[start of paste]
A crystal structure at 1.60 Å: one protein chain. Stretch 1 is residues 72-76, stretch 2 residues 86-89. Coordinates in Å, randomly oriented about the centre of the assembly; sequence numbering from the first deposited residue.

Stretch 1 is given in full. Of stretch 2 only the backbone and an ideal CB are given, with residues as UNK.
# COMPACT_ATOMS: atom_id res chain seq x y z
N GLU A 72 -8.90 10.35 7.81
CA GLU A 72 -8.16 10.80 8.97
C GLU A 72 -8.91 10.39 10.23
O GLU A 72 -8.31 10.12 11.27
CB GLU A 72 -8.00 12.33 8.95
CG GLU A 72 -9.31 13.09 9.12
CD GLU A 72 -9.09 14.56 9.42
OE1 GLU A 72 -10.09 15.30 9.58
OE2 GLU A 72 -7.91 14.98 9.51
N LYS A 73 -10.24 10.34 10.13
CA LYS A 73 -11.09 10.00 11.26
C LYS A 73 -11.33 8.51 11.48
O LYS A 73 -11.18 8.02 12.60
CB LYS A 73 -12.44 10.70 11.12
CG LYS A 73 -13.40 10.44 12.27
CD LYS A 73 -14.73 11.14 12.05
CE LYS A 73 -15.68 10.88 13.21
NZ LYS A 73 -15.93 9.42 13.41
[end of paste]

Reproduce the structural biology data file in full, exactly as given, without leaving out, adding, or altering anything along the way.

A crystal structure at 1.60 Å: one protein chain. Stretch 1 is residues 72-76, stretch 2 residues 86-89. Coordinates in Å, randomly oriented about the centre of the assembly; sequence numbering from the first deposited residue.

Stretch 1 is given in full. Of stretch 2 only the backbone and an ideal CB are given, with residues as UNK.
# COMPACT_ATOMS: atom_id res chain seq x y z
N GLU A 72 -8.90 10.35 7.81
CA GLU A 72 -8.16 10.80 8.97
C GLU A 72 -8.91 10.39 10.23
O GLU A 72 -8.31 10.12 11.27
CB GLU A 72 -8.00 12.33 8.95
CG GLU A 72 -9.31 13.09 9.12
CD GLU A 72 -9.09 14.56 9.42
OE1 GLU A 72 -10.09 15.30 9.58
OE2 GLU A 72 -7.91 14.98 9.51
N LYS A 73 -10.24 10.34 10.13
CA LYS A 73 -11.09 10.00 11.26
C LYS A 73 -11.33 8.51 11.48
O LYS A 73 -11.18 8.02 12.60
CB LYS A 73 -12.44 10.70 11.12
CG LYS A 73 -13.40 10.44 12.27
CD LYS A 73 -14.73 11.14 12.05
CE LYS A 73 -15.68 10.88 13.21
NZ LYS A 73 -15.93 9.42 13.41